6. 6. Power Breakdown The major player in the Japanese power sector is Tokyo Electric Power Company (TEPCO) [9501] owns Fukushima Daiichi <ul><li>Provides about 40,000,000 kW of electricity </li></ul><ul><li>… But after the tsunami, can only provide 30,000,000 kW (25% shortfall) </li></ul><ul><li>Accounts for 31% of 54 nuclear reactors and supplies 32% of Japan’s total power usage </li></ul>
    7. 7. Power Speculations Questions over whether and when power plants will resume operations still loom, although predictions point to a 1.5% recovery Oi thermal reactor unit 2 (350 MW) & Higashi-Ogishima thermal unit 1 (1.0 GW) can be brought back “relatively quickly” Niigata No. 5 (110 MW) thermal plant, operated by Tohoku Electric Power , plans to resume operations in March Fukushima plants may not start operations until 2H3/13 ; could be required to undergo inspections by national and local governments to determine quake’s impact Resumption of operations at Yokosuka thermal plant may offset a loss of 2.27 GW in power
    8. 8. Blackouts In an effort to offset power shortage, Japanese authorities have begun implementing daily, 3-hour regional blackouts until late April at the earliest <ul><li>Tohoku-Electric Power </li></ul><ul><li>TEPCO </li></ul><ul><li>Hokkaido-Electric Power </li></ul><ul><li>Chubu-Electric Power </li></ul>Implemented by http://www.google.com/crisisresponse/japanquake2011.html … for most recent blackout schedules & updates
    9. 9. Conclusion We should expect to see an increase in non-nuclear forms of power, especially LNG, in the short- and long-term, as Japan fights to restore lost power supply to its eastern regions <ul><li>日本電力自發生地震以來 , 電力損失達 30GW, 為日本總發電量之 10% </li></ul><ul><li>東京電力管轄區 Tochigi  /  Ibaraki  /  Gunma  /  Chiba  /  Kanagawa  / Tokyo  /  Saitama  /  Yamanashi  /  Shizuoka , 為主要商業工業聚集區 , 損失電力達 10GW, 三月底前約可恢復 3.73GW, 約為日本總發電量之 1.5%; 目前東京電力發布限電計劃至 3/21, 尚不知 3/21 之後的限電計劃 </li></ul><ul><li>主要受災區域 , 為 TOHOKU 電力公司管轄區 , 部份地區取消限電 , 因 1. 該地區受災情形嚴重 , 電力需求弱 , 2. 水力發電供電增加 </li></ul><ul><li>Because coal has such little upside in comparison to LNG, we expect Japan to utilize more LNG in the near and long-term to offset the recent cuts in power supply, particularly nuclear-based forms </li></ul>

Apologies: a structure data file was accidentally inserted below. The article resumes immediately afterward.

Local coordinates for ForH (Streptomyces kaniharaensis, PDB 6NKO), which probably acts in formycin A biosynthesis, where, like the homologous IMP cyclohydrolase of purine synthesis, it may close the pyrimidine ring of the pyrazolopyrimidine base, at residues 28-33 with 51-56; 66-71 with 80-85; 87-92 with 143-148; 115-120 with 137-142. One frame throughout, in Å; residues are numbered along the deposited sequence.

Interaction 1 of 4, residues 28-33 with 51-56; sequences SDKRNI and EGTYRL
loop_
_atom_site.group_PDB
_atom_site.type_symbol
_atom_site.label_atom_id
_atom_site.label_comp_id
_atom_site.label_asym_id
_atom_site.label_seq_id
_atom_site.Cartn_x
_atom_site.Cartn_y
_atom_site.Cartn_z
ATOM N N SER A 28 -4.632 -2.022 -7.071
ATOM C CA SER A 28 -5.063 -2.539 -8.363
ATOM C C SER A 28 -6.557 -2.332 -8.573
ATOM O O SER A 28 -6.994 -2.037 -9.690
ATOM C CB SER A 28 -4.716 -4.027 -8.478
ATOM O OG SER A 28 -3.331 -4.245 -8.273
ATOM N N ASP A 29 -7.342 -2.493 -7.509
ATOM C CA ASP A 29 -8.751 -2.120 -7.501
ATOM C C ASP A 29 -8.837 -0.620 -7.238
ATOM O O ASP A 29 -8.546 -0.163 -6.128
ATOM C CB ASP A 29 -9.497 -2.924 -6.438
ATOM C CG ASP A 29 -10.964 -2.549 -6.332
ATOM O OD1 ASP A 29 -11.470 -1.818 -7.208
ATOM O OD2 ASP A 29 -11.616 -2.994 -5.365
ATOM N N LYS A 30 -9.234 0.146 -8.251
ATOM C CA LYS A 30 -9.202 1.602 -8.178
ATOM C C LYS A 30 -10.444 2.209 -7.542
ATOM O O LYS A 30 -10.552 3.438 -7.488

10. 10. 4/27/11 Update Forecasted summer capacity is now at 52 GW from 46 GW while projected summer demand is still at 55 GW; the 3 GW deficit may result in decreased productivity for companies in the eastern region + 4 GW hydropower + 1.1 GW resumption of thermal plants + 0.2 + 0.8 GW in gas turbine generators (in July and August, respectively) ~ 6 GW of additional supply!
    11. 11. Appendix Types of electricity power in Japan <ul><li>Important to note that Japan lacks natural oil resources, so for the past few decades, they have been trying to reduce dependency on oil by building more nuclear reactors. To date, they have 54 reactors total and had at least a dozen more planned for construction by 2030. </li></ul><ul><li>74 GW of the 177 GW of thermal power is natural gas/LNG, 46 is coal, 57 is oil. </li></ul>
    12. 12. Appendix Breakdown of Electric Power Sources in Japan
    13. 13. Appendix Damage to power plants in Japan <ul><li>11 nuclear reactors in 3 plants shut down after earthquake </li></ul><ul><ul><li>Fukushima No. 1 and No. 2, operated by TEPCO </li></ul></ul><ul><ul><li>Onagawa nuclear power plant, operated by Tohoku Electric Power </li></ul></ul><ul><ul><li>Tokai No. 2, operated by Japan Atomic Power </li></ul></ul><ul><li>Goldman Sachs expects 30% of TEPCO’s nuclear capacity to be operational in FY3/12 and 50% in FY3/13 </li></ul><ul><li>TEPCO said that it has a power capacity of 3.3, but this only accounts for 1.4% of the total power loss in the nation </li></ul>
    14. 14. Appendix Breakdown of tsunami’s damage to power and utilities industries
    15. 15. Appendix TEPCO’s nuclear plants’ current status
    16. 16. Appendix TEPCO’s thermal plants now offline
    17. 17. Appendix Rolling Blackouts in Japan <ul><li>An official said the measure may continue for several months because quake-hit thermal plants are likely to take a long time to recover from the damage </li></ul>